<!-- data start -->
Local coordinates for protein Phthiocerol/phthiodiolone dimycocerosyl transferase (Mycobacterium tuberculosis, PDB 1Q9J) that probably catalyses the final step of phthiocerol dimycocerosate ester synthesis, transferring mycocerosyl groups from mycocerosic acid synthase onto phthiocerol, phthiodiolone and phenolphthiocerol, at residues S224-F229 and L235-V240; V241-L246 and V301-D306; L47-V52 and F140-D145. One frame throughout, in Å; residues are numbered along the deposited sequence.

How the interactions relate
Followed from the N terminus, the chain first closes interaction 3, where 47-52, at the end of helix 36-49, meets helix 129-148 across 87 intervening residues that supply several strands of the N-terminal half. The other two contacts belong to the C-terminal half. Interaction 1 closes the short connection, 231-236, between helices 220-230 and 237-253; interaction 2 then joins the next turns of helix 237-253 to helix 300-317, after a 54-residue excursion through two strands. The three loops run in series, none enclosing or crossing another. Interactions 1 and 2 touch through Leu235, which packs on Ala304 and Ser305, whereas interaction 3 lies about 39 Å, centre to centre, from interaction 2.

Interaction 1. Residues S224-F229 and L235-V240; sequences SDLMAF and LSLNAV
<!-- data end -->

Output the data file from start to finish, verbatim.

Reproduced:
Local coordinates for protein Phthiocerol/phthiodiolone dimycocerosyl transferase (Mycobacterium tuberculosis, PDB 1Q9J) that probably catalyses the final step of phthiocerol dimycocerosate ester synthesis, transferring mycocerosyl groups from mycocerosic acid synthase onto phthiocerol, phthiodiolone and phenolphthiocerol, at residues S224-F229 and L235-V240; V241-L246 and V301-D306; L47-V52 and F140-D145. One frame throughout, in Å; residues are numbered along the deposited sequence.

How the interactions relate
Followed from the N terminus, the chain first closes interaction 3, where 47-52, at the end of helix 36-49, meets helix 129-148 across 87 intervening residues that supply several strands of the N-terminal half. The other two contacts belong to the C-terminal half. Interaction 1 closes the short connection, 231-236, between helices 220-230 and 237-253; interaction 2 then joins the next turns of helix 237-253 to helix 300-317, after a 54-residue excursion through two strands. The three loops run in series, none enclosing or crossing another. Interactions 1 and 2 touch through Leu235, which packs on Ala304 and Ser305, whereas interaction 3 lies about 39 Å, centre to centre, from interaction 2.

Interaction 1. Residues S224-F229 and L235-V240; sequences SDLMAF and LSLNAV